The Astronaut's Wife review
:. Director: Rand Ravich
:. Starring: Johnny Depp, Charlize Theron
:. Running Time: 1:41
:. Year: 1999
:. Country: USA
The Astronaut's Wife revives an old genre of movies, the paranoïd kind, which made the great days of the early 80's, when communism was still a threat to the free world. Even if the Rand Ravich revamps the genre with edgy visuals and some strong acting, it doesn't however avoid its usual clichés.
Those familiar with old classics such as The Invasion of Body Snatchers, won't be surprised by the plot or twists. In The Astronaut's Wife, Johnny Depp plays an astronaut who comes back from space and might have had an alien encounter, what his wife, Charlize Theron, suspects. The psychological film focuses on the astronaut's wife and her growing paranoïa concerning her husband. However, the key question of the movie: "Is he an alien?" is quickly uncovered without suspense, and the spectator ends up only caring for the Theron's performance.
The main assets of The Astronaut's Wife are undoubtely Charlize Theron and a paranoïd atmosphere. Is it by chance or not that the movie, just like The Devil's Advocate, looks like a vehicule, a demonstration of Theron's acting skills? Just as in The Devil's Advocate, a young couple moves to New York (after a farewell party), where the husband is going to work for a possibly evil company. As in The Devil's Advocate, the wife becomes the pivotal character subject to evil forces and finds herself caught between paranoïa and insanity. Like The Devil's Advocate, Charlize Theron eclipses the male leading role with her acting (even if that was not that hard opposite Keanu Reeves who had an unexpectedly supporting role in The Devil's Advocate, ultimately transforming the original supporting role to the lead character). However, in The Astronaut's Wife her character is stronger and instead of being passive is going to try to curse the course of events. Theron's performance gets stronger as the plot and suspense get thinner and therefore becomes the only interesting part of The Astronaut's Wife. Also, the shooting is a strength here. The arty shots match perfectly with the architecture of the buildings. Both the decor and the shooting have a rich and cold beauty that is a reflection of the couple of actors. They live in a uniform world of cold beauty that is reminiscent of Gattaca, whose influence on The Astronaut's Wife is clearly perceived (from NASA's conference rooms to the couple's apartment). The use of some camera effects emphasizes the paranoïa and successfully makes you feel what the wife feels. To the Rand Ravich's credit, special effects have been limited to Theron's feelings instead of going for some big ugly aliens with a laser.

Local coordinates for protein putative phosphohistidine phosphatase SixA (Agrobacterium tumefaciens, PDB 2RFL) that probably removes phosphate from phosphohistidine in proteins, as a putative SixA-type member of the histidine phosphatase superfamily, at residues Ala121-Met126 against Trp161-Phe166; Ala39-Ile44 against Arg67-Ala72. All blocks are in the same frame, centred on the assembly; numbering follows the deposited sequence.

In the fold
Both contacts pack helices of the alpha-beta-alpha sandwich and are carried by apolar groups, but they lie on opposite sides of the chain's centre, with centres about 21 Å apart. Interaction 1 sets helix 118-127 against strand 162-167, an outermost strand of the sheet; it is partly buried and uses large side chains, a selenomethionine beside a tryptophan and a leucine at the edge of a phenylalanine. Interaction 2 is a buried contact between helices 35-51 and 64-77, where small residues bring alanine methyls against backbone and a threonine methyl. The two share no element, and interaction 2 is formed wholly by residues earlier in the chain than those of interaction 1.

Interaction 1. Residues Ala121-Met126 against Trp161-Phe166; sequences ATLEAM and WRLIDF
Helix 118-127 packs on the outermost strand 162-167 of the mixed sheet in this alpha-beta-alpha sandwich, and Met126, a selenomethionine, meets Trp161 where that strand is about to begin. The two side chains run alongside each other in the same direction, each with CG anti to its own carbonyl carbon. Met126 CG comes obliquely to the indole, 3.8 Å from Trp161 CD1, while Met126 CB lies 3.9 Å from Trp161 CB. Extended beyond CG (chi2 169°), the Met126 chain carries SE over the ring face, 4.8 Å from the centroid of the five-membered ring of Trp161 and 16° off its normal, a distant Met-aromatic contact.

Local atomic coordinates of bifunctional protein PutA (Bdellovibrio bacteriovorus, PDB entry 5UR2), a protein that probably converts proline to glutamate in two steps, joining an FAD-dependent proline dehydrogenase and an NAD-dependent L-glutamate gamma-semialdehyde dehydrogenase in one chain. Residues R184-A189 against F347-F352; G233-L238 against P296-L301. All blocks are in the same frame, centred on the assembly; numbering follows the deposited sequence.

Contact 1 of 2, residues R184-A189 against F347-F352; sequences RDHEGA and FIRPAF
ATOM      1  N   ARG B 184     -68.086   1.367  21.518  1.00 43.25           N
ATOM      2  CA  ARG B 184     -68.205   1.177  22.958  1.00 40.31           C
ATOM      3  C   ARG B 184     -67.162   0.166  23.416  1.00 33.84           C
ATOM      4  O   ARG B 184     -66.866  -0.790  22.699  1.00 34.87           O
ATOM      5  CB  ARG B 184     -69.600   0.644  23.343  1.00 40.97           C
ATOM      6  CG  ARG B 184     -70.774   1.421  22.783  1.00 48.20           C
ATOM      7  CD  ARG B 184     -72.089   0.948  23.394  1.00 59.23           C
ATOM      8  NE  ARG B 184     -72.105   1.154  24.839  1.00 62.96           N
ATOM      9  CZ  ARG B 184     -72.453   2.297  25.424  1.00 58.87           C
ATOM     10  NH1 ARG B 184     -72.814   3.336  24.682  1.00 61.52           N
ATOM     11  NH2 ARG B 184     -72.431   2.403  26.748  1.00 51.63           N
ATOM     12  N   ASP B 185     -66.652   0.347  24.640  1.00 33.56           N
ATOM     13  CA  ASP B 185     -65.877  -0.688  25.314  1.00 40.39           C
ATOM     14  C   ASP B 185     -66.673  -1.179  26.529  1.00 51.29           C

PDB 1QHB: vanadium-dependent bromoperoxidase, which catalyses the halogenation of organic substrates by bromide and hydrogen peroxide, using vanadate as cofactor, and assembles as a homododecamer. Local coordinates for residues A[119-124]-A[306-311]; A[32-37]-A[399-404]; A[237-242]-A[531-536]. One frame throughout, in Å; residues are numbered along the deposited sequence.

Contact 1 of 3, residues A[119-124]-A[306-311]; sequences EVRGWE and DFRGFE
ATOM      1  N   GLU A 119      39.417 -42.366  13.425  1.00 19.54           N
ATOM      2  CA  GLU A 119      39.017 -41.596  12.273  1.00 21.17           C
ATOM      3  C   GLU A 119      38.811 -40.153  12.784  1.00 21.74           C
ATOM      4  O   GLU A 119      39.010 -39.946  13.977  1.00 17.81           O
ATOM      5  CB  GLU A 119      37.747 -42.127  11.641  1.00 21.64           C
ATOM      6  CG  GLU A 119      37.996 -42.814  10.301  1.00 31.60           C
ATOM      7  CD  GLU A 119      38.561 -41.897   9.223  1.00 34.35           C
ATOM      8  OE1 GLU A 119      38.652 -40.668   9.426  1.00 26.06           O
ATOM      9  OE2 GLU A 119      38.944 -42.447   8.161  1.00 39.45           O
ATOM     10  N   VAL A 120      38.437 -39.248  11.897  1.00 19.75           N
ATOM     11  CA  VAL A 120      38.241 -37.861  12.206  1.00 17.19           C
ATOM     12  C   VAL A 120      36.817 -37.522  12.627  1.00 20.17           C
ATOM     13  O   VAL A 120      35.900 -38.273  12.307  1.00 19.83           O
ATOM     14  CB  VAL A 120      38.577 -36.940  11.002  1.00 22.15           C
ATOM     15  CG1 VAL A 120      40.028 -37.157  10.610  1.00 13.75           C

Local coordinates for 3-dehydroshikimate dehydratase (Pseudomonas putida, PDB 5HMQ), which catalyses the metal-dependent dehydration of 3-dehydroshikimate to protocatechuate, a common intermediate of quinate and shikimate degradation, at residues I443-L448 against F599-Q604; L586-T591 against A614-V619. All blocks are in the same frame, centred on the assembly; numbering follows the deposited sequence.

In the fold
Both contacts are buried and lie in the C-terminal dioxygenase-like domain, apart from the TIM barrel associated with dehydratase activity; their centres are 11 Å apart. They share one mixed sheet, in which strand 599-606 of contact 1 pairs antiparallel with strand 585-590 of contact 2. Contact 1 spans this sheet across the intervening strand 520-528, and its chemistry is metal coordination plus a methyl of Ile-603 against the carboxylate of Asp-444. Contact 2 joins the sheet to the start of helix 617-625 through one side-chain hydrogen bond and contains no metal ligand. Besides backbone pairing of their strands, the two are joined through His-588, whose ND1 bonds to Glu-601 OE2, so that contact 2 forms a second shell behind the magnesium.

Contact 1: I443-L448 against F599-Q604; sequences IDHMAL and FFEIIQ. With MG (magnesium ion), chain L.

The Astronaut's Wife features all the genre clichés, making it unsuspenseful. It recycles Invasion of the Body Snatchers (already remade by Philip Kaufman and Abel Ferrara), Invasion Los Angeles, The Thing, The Blob and others, and even Rosemary's Baby (evil baby and Theron's haircut) so that everything you see here has already been seen before. In addition, the film loses its breath pretty quickly, as soon as you know the truth about the husband. It becomes obviously too long, even though the movie is only around 110 mn long, well under nowadays 2 hour standard, therefore emphasizing the plot's failure. Instead, the movie should have played the ambiguousness regarding the astronaut, what would have sustained the suspense until the end. Also, Depp doesn't really perform here except for his southern accent. He keeps the same monotonous delivery throughout the movie, what makes his dichotomous character less believable. He is probably bored and doesn't believe in this movie that is unlike his usual choices but should feed him long enough to keep on choising arty flicks. Finally, this kind of movie was the most efficient during cold war, since alien invasion fear was a metaphor for a Russian communist threat. However, in these peaceful days, this paranoïa has considerably less grip on an audience (except for the Mulder wannabe).
With a strong cast and a talented Rand Ravich, The Astronaut's Wife just misses opportunites because of a bad cliché-ridden unsuspenseful screenplay.
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